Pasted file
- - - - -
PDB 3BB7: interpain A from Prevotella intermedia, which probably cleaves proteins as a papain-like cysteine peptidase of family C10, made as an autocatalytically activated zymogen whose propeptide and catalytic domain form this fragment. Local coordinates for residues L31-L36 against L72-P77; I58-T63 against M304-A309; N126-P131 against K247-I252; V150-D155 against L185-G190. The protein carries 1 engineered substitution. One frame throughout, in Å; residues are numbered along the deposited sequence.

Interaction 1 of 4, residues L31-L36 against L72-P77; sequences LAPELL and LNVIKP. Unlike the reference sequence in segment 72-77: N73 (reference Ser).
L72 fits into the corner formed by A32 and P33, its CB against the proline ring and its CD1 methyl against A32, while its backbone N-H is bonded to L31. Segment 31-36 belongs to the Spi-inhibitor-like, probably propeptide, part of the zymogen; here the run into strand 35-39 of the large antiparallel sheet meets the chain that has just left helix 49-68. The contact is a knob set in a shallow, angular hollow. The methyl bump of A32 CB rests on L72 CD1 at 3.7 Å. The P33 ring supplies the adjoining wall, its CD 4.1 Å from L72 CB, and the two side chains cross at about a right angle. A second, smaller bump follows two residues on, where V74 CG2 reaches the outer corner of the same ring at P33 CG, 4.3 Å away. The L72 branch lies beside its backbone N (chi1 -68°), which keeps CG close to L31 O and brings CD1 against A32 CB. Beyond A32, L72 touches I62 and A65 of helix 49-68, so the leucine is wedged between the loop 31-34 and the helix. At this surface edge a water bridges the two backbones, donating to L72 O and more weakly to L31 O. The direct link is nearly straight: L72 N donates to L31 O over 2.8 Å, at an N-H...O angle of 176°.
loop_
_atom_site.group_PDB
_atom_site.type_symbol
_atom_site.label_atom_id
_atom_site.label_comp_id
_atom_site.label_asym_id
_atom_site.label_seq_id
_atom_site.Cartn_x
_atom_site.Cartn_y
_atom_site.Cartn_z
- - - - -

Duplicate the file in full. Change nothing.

PDB 3BB7: interpain A from Prevotella intermedia, which probably cleaves proteins as a papain-like cysteine peptidase of family C10, made as an autocatalytically activated zymogen whose propeptide and catalytic domain form this fragment. Local coordinates for residues L31-L36 against L72-P77; I58-T63 against M304-A309; N126-P131 against K247-I252; V150-D155 against L185-G190. The protein carries 1 engineered substitution. One frame throughout, in Å; residues are numbered along the deposited sequence.

Interaction 1 of 4, residues L31-L36 against L72-P77; sequences LAPELL and LNVIKP. Unlike the reference sequence in segment 72-77: N73 (reference Ser).
L72 fits into the corner formed by A32 and P33, its CB against the proline ring and its CD1 methyl against A32, while its backbone N-H is bonded to L31. Segment 31-36 belongs to the Spi-inhibitor-like, probably propeptide, part of the zymogen; here the run into strand 35-39 of the large antiparallel sheet meets the chain that has just left helix 49-68. The contact is a knob set in a shallow, angular hollow. The methyl bump of A32 CB rests on L72 CD1 at 3.7 Å. The P33 ring supplies the adjoining wall, its CD 4.1 Å from L72 CB, and the two side chains cross at about a right angle. A second, smaller bump follows two residues on, where V74 CG2 reaches the outer corner of the same ring at P33 CG, 4.3 Å away. The L72 branch lies beside its backbone N (chi1 -68°), which keeps CG close to L31 O and brings CD1 against A32 CB. Beyond A32, L72 touches I62 and A65 of helix 49-68, so the leucine is wedged between the loop 31-34 and the helix. At this surface edge a water bridges the two backbones, donating to L72 O and more weakly to L31 O. The direct link is nearly straight: L72 N donates to L31 O over 2.8 Å, at an N-H...O angle of 176°.
loop_
_atom_site.group_PDB
_atom_site.type_symbol
_atom_site.label_atom_id
_atom_site.label_comp_id
_atom_site.label_asym_id
_atom_site.label_seq_id
_atom_site.Cartn_x
_atom_site.Cartn_y
_atom_site.Cartn_z